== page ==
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Fiat Chrysler Confirms Negotiations With PSA For A Possible Merger

Fiat Chrysler Confirms Negotiations With PSA For A Possible Merger
Discussions about a possible partnership between Peugeot, Vauxhall owner PSA and car giant Fiat Chrysler is currently ongoing. This news of a possible tie up was recently confirmed by Fiat Chrysler. 
The talks were also confirmed by PSA, which operates UK Vauxhall factories at Ellesmere Port and Luton, and said that the negotiations were "aimed at creating one of the world's leading automotive groups".
This developed follows on the heels of Fiat Chrysler opting out of an earlier attempted merger with another France-based car maker, Renault, earlier this year.
A mew company that would be valued at more than $50bn would be created by the merger between the US-Italian company and PSA.
The confirmation of the news about the ongoing talks between the companies saw the share price of Fiat Chrysler rising sharply. There was a 5 per cent increase in the price of shares of PSA in early trading on Wednesday after the negotiations were confirmed by the companies.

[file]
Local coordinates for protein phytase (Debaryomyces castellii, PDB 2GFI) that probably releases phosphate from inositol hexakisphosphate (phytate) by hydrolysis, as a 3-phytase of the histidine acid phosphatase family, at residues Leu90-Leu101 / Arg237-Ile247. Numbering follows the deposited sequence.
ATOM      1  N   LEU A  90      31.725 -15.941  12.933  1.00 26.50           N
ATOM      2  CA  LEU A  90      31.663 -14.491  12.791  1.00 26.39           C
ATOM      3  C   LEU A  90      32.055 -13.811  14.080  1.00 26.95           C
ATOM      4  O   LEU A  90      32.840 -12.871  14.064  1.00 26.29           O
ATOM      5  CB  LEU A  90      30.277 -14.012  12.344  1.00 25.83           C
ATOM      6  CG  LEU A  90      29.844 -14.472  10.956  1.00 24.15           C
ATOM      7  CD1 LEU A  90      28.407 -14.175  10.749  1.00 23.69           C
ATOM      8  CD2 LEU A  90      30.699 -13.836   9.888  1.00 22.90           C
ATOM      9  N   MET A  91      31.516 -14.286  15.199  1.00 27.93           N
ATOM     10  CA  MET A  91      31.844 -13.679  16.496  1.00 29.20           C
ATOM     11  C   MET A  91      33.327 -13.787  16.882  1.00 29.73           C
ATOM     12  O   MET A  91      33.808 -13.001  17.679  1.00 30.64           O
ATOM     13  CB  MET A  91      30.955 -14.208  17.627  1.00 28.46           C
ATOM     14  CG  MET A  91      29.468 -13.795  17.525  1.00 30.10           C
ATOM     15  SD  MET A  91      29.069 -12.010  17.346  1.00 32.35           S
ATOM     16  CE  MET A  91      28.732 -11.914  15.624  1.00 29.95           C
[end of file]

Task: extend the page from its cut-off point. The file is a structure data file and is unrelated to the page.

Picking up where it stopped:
The global auto industry is currently undergoing a phase of consolidation and partnerships between large companies as the auto companies struggle to cope with a slowdown in the global economy while also having to put in huge amounts as investments in the development of technologies and production facilities for electric cars and self driving vehicles. Auto companies are also string to negotiate ever stricter environment and emission regulations all across the world. 
The merger if completed would create an entity that would bring together brands such as Fiat, Chrysler, Alfa Romeo, Dodge, Jeep and Maserati together with PSA's Peugeot, Citroen, Vauxhall and Opel.
However the deal could also mean further uncertainties for Vauxhall workers because the UK business of from America's General Motors was bought over by PSA two years ago along with Germany's Opel brand.
Earlier this year, PSA said that it planned to make the next generation of its Astra model at Ellesmere Port, where it employs 1,000 people working solely on the Astra, but that its investment depended on the terms of the UK's departure from the EU.
Since the takeover, the company has already cut hundreds of jobs at the factory. 
Global pressures weighing on the industry has already squeezed the auto companies of the United Kingdom. Japanese auto major Honda has pulled out of Swindon while US’s Ford has closed down its engine plant at Bridgend. Earlier this year, announcement of terminating thousands of jobs from its global workforce was made by Jaguar Land Rover.

Christopher J. Mitchell

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